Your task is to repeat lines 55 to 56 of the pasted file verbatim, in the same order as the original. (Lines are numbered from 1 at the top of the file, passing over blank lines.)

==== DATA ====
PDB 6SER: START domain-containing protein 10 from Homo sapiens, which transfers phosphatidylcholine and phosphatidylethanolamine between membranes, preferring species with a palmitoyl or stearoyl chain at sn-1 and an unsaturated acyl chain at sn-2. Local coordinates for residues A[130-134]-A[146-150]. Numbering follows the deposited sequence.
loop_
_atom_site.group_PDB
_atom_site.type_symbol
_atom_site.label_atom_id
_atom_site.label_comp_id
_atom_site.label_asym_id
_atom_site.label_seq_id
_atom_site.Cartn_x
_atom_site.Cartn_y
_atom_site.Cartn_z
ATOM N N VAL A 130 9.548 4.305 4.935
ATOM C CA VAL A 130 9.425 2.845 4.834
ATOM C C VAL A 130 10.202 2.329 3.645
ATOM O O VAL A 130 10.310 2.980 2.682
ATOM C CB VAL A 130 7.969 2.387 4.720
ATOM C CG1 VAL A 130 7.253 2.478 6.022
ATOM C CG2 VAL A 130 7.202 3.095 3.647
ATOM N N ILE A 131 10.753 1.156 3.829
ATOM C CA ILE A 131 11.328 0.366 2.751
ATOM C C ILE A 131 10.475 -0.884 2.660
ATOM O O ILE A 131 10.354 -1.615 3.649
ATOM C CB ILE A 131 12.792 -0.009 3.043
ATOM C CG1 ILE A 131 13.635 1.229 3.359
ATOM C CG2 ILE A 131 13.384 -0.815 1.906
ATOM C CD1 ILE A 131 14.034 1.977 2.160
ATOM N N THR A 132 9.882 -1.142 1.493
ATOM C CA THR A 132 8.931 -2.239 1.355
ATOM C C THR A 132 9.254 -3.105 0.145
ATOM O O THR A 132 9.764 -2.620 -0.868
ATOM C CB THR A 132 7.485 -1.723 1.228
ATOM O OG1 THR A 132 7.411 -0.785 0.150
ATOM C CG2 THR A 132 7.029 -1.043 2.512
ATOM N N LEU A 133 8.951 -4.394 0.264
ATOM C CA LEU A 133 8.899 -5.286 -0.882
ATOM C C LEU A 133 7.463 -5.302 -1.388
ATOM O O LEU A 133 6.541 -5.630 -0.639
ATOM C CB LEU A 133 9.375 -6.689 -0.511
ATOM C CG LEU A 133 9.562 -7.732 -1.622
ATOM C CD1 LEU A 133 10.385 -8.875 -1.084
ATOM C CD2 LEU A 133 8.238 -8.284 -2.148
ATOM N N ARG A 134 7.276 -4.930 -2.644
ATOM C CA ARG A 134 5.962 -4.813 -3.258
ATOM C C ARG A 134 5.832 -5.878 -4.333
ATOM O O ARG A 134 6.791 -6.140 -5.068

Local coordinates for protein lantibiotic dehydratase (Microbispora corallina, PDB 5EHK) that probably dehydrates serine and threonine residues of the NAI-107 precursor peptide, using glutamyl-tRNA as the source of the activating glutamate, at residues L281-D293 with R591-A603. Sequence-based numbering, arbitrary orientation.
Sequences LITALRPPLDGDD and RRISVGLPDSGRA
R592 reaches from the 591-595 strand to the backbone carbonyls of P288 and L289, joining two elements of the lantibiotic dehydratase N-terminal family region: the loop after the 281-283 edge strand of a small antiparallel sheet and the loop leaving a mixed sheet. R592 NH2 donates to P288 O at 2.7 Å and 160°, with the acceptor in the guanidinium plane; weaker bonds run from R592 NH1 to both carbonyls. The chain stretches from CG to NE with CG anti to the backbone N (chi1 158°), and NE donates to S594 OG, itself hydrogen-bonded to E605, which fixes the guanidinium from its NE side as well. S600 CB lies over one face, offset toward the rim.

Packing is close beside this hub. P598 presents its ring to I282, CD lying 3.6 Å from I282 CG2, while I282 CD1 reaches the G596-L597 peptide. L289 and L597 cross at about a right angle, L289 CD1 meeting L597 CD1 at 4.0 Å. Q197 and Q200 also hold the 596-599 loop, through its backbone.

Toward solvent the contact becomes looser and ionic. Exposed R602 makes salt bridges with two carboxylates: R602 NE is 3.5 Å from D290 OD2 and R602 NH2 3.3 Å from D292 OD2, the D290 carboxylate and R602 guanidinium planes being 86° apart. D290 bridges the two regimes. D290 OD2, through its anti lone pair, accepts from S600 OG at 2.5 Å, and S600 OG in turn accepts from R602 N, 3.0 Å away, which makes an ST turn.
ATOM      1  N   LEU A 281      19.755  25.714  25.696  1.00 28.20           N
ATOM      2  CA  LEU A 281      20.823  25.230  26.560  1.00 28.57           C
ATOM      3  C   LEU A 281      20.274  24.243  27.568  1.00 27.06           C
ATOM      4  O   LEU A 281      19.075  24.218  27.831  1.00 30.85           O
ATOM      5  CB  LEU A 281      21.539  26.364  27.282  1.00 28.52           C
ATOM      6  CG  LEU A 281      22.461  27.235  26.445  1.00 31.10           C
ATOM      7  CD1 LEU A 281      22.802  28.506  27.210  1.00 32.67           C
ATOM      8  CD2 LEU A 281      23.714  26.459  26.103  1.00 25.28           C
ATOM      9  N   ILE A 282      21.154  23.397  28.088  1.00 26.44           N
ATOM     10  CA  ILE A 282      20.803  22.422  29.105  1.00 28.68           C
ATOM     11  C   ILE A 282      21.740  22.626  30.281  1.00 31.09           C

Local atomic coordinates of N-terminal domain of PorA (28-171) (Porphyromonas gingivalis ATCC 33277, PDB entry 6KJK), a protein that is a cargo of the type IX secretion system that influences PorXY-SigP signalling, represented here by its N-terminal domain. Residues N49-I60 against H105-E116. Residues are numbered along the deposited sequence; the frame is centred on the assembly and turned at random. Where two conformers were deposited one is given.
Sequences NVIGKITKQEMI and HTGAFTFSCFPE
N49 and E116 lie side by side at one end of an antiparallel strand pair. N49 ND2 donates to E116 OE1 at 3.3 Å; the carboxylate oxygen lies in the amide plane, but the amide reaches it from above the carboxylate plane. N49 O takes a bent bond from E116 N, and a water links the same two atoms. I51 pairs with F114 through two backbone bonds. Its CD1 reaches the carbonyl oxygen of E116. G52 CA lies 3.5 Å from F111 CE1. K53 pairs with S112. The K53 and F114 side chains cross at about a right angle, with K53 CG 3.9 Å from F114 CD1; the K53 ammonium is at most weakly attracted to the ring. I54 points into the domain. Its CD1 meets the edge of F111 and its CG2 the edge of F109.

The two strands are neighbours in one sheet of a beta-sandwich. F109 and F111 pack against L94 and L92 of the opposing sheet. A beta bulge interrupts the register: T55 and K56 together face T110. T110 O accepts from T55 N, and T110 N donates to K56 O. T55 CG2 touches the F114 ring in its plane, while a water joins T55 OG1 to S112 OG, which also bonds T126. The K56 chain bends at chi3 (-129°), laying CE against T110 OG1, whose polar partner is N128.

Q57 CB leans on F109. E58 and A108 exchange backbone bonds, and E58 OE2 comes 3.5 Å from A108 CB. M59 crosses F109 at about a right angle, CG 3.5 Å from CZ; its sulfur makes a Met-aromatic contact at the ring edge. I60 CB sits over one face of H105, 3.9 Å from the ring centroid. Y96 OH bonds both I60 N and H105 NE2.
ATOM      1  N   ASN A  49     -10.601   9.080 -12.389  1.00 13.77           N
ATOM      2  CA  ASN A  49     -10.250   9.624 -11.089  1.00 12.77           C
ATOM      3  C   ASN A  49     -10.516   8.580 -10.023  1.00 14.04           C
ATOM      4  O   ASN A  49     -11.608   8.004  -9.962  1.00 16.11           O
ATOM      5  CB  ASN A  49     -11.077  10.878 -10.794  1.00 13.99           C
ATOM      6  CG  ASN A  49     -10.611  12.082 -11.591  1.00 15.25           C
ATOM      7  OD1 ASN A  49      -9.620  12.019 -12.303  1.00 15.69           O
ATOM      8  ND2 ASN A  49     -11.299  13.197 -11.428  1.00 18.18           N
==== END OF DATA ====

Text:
ATOM      5  CB  LEU A 281      21.539  26.364  27.282  1.00 28.52           C
ATOM      6  CG  LEU A 281      22.461  27.235  26.445  1.00 31.10           C